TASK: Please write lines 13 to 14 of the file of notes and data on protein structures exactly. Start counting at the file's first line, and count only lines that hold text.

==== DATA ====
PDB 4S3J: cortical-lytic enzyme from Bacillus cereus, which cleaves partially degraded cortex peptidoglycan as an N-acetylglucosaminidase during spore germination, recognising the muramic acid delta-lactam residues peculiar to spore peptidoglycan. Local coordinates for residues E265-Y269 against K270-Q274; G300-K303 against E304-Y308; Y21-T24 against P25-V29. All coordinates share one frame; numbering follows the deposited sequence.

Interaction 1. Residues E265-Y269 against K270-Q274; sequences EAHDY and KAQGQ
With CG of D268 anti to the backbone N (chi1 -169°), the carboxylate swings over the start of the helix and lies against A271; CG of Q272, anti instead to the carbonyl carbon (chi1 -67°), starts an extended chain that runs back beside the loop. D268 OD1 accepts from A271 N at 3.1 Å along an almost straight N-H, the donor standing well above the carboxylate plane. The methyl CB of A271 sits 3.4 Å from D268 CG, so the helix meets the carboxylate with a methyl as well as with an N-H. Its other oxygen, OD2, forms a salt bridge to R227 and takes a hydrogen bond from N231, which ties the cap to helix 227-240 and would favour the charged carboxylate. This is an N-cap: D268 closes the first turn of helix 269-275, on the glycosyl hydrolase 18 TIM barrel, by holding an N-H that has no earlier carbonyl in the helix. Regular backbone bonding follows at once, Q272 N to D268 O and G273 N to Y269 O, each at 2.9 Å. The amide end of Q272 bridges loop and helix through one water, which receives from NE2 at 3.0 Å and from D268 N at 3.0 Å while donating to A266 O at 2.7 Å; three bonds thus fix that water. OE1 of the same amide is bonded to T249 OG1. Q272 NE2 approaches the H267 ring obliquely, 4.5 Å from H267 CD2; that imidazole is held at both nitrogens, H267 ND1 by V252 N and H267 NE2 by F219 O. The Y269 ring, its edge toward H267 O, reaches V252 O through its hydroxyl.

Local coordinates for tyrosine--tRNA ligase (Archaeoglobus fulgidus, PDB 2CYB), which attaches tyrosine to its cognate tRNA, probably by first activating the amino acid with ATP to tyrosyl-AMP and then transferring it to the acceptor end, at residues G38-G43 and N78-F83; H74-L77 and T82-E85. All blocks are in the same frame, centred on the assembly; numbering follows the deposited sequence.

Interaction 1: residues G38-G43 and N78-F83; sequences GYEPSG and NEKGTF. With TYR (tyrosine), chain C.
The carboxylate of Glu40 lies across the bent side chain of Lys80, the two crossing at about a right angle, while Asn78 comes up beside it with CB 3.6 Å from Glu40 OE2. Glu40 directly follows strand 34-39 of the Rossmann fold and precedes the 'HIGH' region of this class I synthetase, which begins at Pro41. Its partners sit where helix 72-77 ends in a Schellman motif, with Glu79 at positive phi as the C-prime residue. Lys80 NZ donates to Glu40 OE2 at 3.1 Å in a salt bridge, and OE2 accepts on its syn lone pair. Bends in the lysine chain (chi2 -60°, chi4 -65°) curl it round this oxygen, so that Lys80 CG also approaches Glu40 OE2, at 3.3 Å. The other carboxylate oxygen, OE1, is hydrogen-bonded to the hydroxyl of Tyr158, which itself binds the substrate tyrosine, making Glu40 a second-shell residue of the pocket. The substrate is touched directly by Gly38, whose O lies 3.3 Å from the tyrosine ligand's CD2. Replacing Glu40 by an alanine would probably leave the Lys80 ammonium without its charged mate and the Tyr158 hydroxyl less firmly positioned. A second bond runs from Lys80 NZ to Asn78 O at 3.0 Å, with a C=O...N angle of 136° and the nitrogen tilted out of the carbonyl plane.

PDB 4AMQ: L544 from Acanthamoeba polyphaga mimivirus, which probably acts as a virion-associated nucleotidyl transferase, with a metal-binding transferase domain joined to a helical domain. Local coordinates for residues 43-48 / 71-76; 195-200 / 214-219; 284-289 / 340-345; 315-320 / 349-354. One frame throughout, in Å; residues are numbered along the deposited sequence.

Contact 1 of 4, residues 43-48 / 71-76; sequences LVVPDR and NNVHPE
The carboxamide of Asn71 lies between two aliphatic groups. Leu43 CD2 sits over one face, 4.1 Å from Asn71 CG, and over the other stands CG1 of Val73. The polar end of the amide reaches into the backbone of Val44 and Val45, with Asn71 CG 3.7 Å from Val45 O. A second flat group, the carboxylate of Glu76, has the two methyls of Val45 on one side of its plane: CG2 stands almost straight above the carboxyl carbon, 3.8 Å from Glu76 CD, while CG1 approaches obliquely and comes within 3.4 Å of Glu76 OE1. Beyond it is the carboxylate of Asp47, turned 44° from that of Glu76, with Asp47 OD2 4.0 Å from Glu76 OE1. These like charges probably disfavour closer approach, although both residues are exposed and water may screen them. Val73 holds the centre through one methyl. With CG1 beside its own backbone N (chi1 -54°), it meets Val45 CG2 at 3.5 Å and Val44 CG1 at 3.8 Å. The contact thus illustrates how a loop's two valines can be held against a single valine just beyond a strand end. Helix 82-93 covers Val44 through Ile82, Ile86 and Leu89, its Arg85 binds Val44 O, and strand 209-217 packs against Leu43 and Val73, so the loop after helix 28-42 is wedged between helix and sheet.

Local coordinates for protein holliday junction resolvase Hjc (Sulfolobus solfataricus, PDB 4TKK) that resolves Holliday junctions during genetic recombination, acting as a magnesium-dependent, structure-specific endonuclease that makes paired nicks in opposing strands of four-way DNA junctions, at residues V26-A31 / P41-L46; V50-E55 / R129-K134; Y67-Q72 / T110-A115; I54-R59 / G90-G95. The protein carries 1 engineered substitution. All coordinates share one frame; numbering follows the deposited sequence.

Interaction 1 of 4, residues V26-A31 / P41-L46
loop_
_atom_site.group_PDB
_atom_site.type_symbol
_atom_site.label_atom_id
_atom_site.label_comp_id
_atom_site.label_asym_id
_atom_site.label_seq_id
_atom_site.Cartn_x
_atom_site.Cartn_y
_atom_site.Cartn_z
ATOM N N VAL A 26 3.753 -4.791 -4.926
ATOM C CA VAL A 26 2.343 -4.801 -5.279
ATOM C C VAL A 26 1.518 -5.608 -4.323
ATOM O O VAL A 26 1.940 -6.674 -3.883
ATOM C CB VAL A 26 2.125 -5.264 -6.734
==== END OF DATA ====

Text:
_atom_site.group_PDB
_atom_site.type_symbol